Manhattan pol lists 171 development sites, and TRD maps them

Projects, some more hypothetical than others, could yield 73,000 homes

A photo illustration of Manhattan Borough President Mark Levine (Getty, Office of Mark Levine)
A photo illustration of Manhattan Borough President Mark Levine (Getty, Office of Mark Levine)

Manhattan has a lot more room for housing, if the government would let someone build it.

A report from Manhattan Borough President Mark Levine identifies development sites that could produce 73,000 apartments. It’s not an exhaustive list, but focuses on parcels that require public action to allow for residential projects.

The 171 opportunities run the gamut, from an air rights transfer to allow 9,000 homes to small lots that would yield just six apartments as-of-right. They include vacant lots, gas stations and parking garages. See a map of them below and a spreadsheet here.

It excludes some developed sites, even if their owners have sought public action to add housing. For example, Lenox Terrace, where the Olnick Organization sought to build 1,600 units only to be denied by the City Council in 2020, is not on the list.

Four sites in Levine’s report account for nearly a quarter of the potential housing. They include a downtown pier used as a heliport by the president of the United States and a vacant lot where owner Stefan Soloviev wants to build an East Side casino.

The fifth largest project envisioned, with 917 units, has already been shelved because of opposition from Harlem Council member Kristin Richardson Jordan: Bruce Teitelbaum’s One45, at Lenox Avenue and West 145th Street. But it could return if Jordan loses her re-election bid this year.

Leaflet map created by Adam Farence | Data by © OpenStreetMap, under ODbl.

Levine said the report sets a baseline for future discussions about project proposals: “Now if someone says one site isn’t workable for housing, I can say, ‘OK, go find me another one that is.’”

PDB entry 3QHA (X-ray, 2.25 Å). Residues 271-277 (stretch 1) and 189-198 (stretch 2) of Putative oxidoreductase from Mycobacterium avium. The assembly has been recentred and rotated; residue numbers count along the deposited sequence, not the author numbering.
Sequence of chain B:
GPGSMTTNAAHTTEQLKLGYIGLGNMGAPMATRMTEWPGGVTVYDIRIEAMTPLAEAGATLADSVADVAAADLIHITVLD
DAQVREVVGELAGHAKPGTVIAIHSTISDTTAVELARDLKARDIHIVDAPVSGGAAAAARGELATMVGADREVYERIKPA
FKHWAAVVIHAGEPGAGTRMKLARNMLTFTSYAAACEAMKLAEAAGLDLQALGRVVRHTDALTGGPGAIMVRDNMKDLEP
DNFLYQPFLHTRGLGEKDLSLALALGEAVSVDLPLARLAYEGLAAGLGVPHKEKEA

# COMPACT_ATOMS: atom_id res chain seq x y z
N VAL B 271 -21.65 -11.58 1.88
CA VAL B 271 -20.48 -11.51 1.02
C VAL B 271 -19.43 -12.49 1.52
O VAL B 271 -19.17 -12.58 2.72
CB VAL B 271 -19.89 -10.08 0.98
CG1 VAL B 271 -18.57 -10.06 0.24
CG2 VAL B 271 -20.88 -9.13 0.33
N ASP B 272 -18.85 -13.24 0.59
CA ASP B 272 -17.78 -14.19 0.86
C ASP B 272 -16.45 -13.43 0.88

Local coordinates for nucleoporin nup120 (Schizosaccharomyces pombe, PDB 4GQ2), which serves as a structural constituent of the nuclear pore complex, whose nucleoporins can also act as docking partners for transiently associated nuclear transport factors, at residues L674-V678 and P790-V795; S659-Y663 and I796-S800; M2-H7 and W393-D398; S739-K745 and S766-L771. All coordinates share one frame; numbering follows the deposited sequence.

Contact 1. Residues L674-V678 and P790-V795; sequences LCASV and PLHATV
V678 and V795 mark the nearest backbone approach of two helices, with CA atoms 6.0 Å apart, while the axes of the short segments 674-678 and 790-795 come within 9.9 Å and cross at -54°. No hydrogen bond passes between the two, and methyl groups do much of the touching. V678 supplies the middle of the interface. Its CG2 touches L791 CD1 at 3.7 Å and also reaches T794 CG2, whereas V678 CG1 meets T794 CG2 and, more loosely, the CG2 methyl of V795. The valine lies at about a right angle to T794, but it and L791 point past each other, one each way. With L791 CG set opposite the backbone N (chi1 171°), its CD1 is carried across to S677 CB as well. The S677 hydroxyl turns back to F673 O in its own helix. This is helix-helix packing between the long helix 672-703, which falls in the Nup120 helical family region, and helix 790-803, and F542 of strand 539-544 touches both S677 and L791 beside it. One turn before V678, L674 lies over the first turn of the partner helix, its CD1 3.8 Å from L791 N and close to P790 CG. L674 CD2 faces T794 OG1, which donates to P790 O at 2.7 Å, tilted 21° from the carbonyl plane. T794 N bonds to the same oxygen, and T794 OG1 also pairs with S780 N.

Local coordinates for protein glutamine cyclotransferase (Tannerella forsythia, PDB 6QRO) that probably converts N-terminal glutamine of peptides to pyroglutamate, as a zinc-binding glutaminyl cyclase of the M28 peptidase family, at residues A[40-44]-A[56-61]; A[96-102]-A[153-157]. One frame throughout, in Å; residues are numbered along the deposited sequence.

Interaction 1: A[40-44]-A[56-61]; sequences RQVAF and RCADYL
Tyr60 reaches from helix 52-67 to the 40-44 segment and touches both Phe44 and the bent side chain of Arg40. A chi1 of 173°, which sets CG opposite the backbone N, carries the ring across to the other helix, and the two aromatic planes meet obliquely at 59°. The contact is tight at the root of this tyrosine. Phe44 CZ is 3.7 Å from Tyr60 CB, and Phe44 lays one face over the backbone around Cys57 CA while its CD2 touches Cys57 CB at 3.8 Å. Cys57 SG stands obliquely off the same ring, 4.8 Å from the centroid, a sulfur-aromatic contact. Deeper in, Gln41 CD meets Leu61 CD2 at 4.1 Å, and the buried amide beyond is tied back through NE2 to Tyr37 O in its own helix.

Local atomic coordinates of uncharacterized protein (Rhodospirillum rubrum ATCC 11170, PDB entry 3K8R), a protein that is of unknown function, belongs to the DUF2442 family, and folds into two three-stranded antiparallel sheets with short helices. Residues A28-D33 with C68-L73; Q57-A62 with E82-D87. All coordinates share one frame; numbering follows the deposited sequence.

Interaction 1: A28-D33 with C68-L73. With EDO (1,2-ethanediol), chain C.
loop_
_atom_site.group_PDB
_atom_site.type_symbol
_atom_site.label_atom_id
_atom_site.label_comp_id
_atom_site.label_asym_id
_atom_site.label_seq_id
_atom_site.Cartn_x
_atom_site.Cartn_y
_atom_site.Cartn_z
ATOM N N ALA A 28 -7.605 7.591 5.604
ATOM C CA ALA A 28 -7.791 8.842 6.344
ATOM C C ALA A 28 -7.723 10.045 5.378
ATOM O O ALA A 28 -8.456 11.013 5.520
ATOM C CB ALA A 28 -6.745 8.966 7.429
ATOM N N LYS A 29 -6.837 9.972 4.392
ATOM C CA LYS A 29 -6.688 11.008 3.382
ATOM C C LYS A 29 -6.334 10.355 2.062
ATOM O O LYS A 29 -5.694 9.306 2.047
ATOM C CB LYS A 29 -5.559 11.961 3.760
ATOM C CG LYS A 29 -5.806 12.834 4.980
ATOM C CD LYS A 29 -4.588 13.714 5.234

By Wednesday evening, news of the report had reached a community board in Washington Heights and Inwood, where the report identifies 16 development sites, including an 884-unit project by Taconic Partners underway at 410 West 207th Street.

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Members of the board’s land use committee suggested devoting its next meeting to the report and drafting a list of alternative development sites. Inwood was rezoned in 2018 despite furious opposition from locals who feared construction and gentrification.

The report does not include landmarked sites, such as 250 Water Street, where a judge recently blocked a 270-unit project, or potential office-to-residential conversions, for which Gov. Kathy Hochul is proposing incentives.

It does, however, focus on projects below 96th Street, where neighborhoods “have tended to not contribute their fair share of new housing,” noted Logan Phares, the political director of pro-housing group Open NY, “despite being the most well resourced areas of the city.”

Levine’s report does not factor in the city’s so-called sliver law, which restricts building heights in some locations. Nor does it delve into solutions to political problems, such as member deference, that frequently slow or stop housing development.

But it does call out — no fewer than six times — the state law limiting the residential floor-area ratio in the city to 12. Hochul and some city officials have supported lifting that cap.

Levine also pledges to reduce the time his office takes to review applications for sites in his report to five days, down from the 30 allowed now. The 25-day difference is not nothing, but the public review process generally takes six or seven months — and typically two years just to begin.

Mayor Adams’ proposal to eliminate environmental reviews for projects under 200 units would apply to 124 sites in the report, affecting more than 10,700 possible apartments.

The report envisions allowing nearly 27,000 new apartments by upzoning parts of Manhattan including West Chelsea, Hudson Yards, the Garment District and Kips Bay, as well as Morningside Heights and Washington Heights above 96th Street.

The manufacturing buildings in Midtown’s Garment District are the most ripe for housing production, according to Levine. “Only 2 percent of buildings in the Garment District are actively being used for garment production,” he said. Yet zoning rules limit residential conversions.

Phares said more funding for city housing agencies, which the report endorses, is “essential to help realize the nine potential rezonings outlined in the report so that agencies can handle them more efficiently and quickly.”